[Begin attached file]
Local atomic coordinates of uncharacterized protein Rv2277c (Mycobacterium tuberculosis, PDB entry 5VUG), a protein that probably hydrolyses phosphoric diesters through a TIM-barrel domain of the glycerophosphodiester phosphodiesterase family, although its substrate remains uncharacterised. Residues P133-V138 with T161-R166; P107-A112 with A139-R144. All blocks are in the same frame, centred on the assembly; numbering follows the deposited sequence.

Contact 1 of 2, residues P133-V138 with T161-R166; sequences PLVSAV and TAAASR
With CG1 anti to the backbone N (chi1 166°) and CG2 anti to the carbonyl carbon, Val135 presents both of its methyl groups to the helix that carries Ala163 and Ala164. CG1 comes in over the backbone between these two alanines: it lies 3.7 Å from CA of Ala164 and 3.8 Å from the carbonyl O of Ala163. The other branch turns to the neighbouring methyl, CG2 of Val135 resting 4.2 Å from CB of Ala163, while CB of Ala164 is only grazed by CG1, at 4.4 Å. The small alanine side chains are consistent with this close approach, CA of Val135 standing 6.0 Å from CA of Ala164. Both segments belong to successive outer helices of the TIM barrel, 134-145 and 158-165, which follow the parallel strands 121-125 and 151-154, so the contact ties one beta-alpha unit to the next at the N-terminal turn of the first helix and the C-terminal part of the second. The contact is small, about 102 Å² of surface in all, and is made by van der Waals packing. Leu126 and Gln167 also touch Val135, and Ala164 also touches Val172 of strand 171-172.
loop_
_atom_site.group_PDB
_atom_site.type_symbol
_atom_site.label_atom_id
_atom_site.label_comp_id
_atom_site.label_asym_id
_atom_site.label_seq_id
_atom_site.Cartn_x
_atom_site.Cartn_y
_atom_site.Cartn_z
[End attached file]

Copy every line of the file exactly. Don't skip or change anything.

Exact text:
Local atomic coordinates of uncharacterized protein Rv2277c (Mycobacterium tuberculosis, PDB entry 5VUG), a protein that probably hydrolyses phosphoric diesters through a TIM-barrel domain of the glycerophosphodiester phosphodiesterase family, although its substrate remains uncharacterised. Residues P133-V138 with T161-R166; P107-A112 with A139-R144. All blocks are in the same frame, centred on the assembly; numbering follows the deposited sequence.

Contact 1 of 2, residues P133-V138 with T161-R166; sequences PLVSAV and TAAASR
With CG1 anti to the backbone N (chi1 166°) and CG2 anti to the carbonyl carbon, Val135 presents both of its methyl groups to the helix that carries Ala163 and Ala164. CG1 comes in over the backbone between these two alanines: it lies 3.7 Å from CA of Ala164 and 3.8 Å from the carbonyl O of Ala163. The other branch turns to the neighbouring methyl, CG2 of Val135 resting 4.2 Å from CB of Ala163, while CB of Ala164 is only grazed by CG1, at 4.4 Å. The small alanine side chains are consistent with this close approach, CA of Val135 standing 6.0 Å from CA of Ala164. Both segments belong to successive outer helices of the TIM barrel, 134-145 and 158-165, which follow the parallel strands 121-125 and 151-154, so the contact ties one beta-alpha unit to the next at the N-terminal turn of the first helix and the C-terminal part of the second. The contact is small, about 102 Å² of surface in all, and is made by van der Waals packing. Leu126 and Gln167 also touch Val135, and Ala164 also touches Val172 of strand 171-172.
loop_
_atom_site.group_PDB
_atom_site.type_symbol
_atom_site.label_atom_id
_atom_site.label_comp_id
_atom_site.label_asym_id
_atom_site.label_seq_id
_atom_site.Cartn_x
_atom_site.Cartn_y
_atom_site.Cartn_z